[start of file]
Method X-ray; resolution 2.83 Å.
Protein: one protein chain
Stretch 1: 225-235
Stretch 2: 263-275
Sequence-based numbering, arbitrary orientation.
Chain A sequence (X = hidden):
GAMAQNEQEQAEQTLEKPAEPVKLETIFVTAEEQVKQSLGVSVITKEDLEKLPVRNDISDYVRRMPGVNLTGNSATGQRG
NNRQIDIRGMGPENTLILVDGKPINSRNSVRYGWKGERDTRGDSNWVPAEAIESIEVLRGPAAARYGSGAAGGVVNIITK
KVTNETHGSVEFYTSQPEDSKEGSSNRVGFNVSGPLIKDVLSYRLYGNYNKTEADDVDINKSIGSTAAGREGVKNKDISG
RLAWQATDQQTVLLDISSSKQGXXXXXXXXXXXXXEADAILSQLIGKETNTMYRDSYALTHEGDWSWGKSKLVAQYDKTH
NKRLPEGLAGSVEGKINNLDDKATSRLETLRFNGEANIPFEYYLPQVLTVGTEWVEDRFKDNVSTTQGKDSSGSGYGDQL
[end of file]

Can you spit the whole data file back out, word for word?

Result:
Method X-ray; resolution 2.83 Å.
Protein: one protein chain
Stretch 1: 225-235
Stretch 2: 263-275
Sequence-based numbering, arbitrary orientation.
Chain A sequence (X = hidden):
GAMAQNEQEQAEQTLEKPAEPVKLETIFVTAEEQVKQSLGVSVITKEDLEKLPVRNDISDYVRRMPGVNLTGNSATGQRG
NNRQIDIRGMGPENTLILVDGKPINSRNSVRYGWKGERDTRGDSNWVPAEAIESIEVLRGPAAARYGSGAAGGVVNIITK
KVTNETHGSVEFYTSQPEDSKEGSSNRVGFNVSGPLIKDVLSYRLYGNYNKTEADDVDINKSIGSTAAGREGVKNKDISG
RLAWQATDQQTVLLDISSSKQGXXXXXXXXXXXXXEADAILSQLIGKETNTMYRDSYALTHEGDWSWGKSKLVAQYDKTH
NKRLPEGLAGSVEGKINNLDDKATSRLETLRFNGEANIPFEYYLPQVLTVGTEWVEDRFKDNVSTTQGKDSSGSGYGDQL